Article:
MIT pays students to not enroll this school year due to wrong count of enrollees

By on Sep 27, 2012 in Education, United States Comments

The Massachusetts Institute of Technology (MIT) is paying some students to not enroll this school year, after learning they have accepted more applicants than they could handle. There was a mathematical error causing them to have an excess in the number of enrollees.

MIT Sloan School of Management logo

MIT Sloan School of Management logo
Image Credit: MITSLoan.MIT.edu

According to Wall Street Journal on Tuesday, September 25, 2012, MIT‘s Sloan School of Management usually accepts 400 students for the full-time M.B.A. program, offered applicants early last month. They later admitted that they made a wrong count of enrollees and some of them are now being asked to not enroll.

As noted in the report, Sloan senior admissions director Rod Garcia told them that “a higher-than-expected number of students stuck with their plans to attend,” and that they received 4,133 applications for the M.B.A. program, which is more than 10% of the enrollees, or a surplus of students.

Last August 7, the school reportedly sent an email to the incoming class last, offering them a guaranteed admission to the class of 2015 worth $15,000 for the first 20 admitted students who request it, and gave them until August 13 to respond. But the number of respondents was not enough.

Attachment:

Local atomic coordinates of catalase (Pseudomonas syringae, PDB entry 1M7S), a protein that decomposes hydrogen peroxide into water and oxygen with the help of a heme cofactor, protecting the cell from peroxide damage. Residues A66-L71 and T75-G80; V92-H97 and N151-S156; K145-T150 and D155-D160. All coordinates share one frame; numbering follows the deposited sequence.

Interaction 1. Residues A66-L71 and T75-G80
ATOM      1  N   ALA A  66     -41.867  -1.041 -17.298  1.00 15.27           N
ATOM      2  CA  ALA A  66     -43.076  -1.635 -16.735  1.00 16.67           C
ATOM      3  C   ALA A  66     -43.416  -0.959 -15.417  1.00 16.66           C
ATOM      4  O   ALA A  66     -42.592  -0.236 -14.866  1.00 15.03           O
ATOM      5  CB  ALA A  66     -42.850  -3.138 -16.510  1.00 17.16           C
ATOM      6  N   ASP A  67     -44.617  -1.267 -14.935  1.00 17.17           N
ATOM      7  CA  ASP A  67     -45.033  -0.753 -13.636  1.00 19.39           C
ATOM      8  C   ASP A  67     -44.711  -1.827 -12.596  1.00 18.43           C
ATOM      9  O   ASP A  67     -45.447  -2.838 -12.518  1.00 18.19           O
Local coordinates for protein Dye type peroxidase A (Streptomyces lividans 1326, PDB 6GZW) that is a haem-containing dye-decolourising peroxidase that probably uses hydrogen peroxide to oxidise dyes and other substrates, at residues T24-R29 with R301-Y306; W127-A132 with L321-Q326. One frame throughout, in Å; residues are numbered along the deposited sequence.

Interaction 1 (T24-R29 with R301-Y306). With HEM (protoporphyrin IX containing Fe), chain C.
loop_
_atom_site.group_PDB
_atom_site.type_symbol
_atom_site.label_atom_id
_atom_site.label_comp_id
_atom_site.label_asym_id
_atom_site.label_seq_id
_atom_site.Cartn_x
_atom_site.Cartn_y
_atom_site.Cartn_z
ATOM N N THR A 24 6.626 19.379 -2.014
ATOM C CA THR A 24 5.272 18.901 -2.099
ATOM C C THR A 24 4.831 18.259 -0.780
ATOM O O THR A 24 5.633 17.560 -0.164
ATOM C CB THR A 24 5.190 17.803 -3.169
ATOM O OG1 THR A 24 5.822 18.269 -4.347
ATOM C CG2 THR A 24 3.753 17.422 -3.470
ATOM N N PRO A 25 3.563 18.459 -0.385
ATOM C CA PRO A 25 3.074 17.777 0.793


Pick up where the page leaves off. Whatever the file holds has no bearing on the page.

So on August 21, a day after pre-term refresher courses started, the offer was raised to $20,000 for the first 10 respondents, wherein the tuition for the 2012-2013 academic year was said to be worth $58,200, with total expenses, including books, housing and food, and was estimated to be bit less than $89,000.

Mr. Garcia told the paper that four incoming Sloan students volunteered for the offer and this year’s M.B.A. class went up to 413 students, from the 404 students who took the offer last school year. He added that the university expects some deferring students will not end up enrolling next fall.

Nevertheless, admissions consultants said that MIT is not solely to be blamed since it is very difficult these days to predict how many students will pursue the M.B. A. offers. This is because some of the candidates turn down offers after they are accepted, realizing they want to study in other schools.



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